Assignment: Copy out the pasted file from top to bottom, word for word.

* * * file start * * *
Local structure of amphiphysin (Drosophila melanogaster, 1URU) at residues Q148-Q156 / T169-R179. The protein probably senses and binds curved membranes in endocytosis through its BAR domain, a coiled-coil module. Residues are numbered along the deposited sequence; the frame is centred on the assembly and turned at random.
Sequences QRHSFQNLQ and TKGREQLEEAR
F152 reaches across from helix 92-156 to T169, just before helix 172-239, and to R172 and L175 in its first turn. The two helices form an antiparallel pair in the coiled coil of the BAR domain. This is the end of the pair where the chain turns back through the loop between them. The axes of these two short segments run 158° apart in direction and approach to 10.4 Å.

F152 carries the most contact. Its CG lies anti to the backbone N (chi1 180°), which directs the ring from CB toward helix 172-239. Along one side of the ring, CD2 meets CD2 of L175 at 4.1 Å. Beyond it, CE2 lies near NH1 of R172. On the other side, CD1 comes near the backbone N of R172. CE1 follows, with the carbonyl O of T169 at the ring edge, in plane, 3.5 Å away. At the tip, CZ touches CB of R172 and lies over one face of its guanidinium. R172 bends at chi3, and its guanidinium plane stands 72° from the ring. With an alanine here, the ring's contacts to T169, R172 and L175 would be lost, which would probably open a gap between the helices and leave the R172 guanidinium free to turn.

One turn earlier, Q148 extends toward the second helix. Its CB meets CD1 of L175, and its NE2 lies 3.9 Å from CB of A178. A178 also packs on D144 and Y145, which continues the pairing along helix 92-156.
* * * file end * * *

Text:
Local structure of amphiphysin (Drosophila melanogaster, 1URU) at residues Q148-Q156 / T169-R179. The protein probably senses and binds curved membranes in endocytosis through its BAR domain, a coiled-coil module. Residues are numbered along the deposited sequence; the frame is centred on the assembly and turned at random.
Sequences QRHSFQNLQ and TKGREQLEEAR
F152 reaches across from helix 92-156 to T169, just before helix 172-239, and to R172 and L175 in its first turn. The two helices form an antiparallel pair in the coiled coil of the BAR domain. This is the end of the pair where the chain turns back through the loop between them. The axes of these two short segments run 158° apart in direction and approach to 10.4 Å.

F152 carries the most contact. Its CG lies anti to the backbone N (chi1 180°), which directs the ring from CB toward helix 172-239. Along one side of the ring, CD2 meets CD2 of L175 at 4.1 Å. Beyond it, CE2 lies near NH1 of R172. On the other side, CD1 comes near the backbone N of R172. CE1 follows, with the carbonyl O of T169 at the ring edge, in plane, 3.5 Å away. At the tip, CZ touches CB of R172 and lies over one face of its guanidinium. R172 bends at chi3, and its guanidinium plane stands 72° from the ring. With an alanine here, the ring's contacts to T169, R172 and L175 would be lost, which would probably open a gap between the helices and leave the R172 guanidinium free to turn.

One turn earlier, Q148 extends toward the second helix. Its CB meets CD1 of L175, and its NE2 lies 3.9 Å from CB of A178. A178 also packs on D144 and Y145, which continues the pairing along helix 92-156.